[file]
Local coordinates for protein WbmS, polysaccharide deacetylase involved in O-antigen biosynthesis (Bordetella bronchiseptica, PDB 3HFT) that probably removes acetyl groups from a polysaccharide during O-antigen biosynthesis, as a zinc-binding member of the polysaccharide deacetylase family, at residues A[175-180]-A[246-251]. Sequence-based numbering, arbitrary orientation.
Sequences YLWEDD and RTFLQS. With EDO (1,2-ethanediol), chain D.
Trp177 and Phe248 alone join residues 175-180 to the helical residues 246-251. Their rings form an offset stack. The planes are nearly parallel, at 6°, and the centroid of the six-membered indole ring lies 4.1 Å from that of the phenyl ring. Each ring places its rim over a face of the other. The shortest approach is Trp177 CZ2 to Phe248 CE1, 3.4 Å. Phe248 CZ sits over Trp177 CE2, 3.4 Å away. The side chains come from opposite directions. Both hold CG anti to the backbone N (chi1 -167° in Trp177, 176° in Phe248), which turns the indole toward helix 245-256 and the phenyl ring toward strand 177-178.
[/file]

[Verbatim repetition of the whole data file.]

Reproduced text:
Local coordinates for protein WbmS, polysaccharide deacetylase involved in O-antigen biosynthesis (Bordetella bronchiseptica, PDB 3HFT) that probably removes acetyl groups from a polysaccharide during O-antigen biosynthesis, as a zinc-binding member of the polysaccharide deacetylase family, at residues A[175-180]-A[246-251]. Sequence-based numbering, arbitrary orientation.
Sequences YLWEDD and RTFLQS. With EDO (1,2-ethanediol), chain D.
Trp177 and Phe248 alone join residues 175-180 to the helical residues 246-251. Their rings form an offset stack. The planes are nearly parallel, at 6°, and the centroid of the six-membered indole ring lies 4.1 Å from that of the phenyl ring. Each ring places its rim over a face of the other. The shortest approach is Trp177 CZ2 to Phe248 CE1, 3.4 Å. Phe248 CZ sits over Trp177 CE2, 3.4 Å away. The side chains come from opposite directions. Both hold CG anti to the backbone N (chi1 -167° in Trp177, 176° in Phe248), which turns the indole toward helix 245-256 and the phenyl ring toward strand 177-178.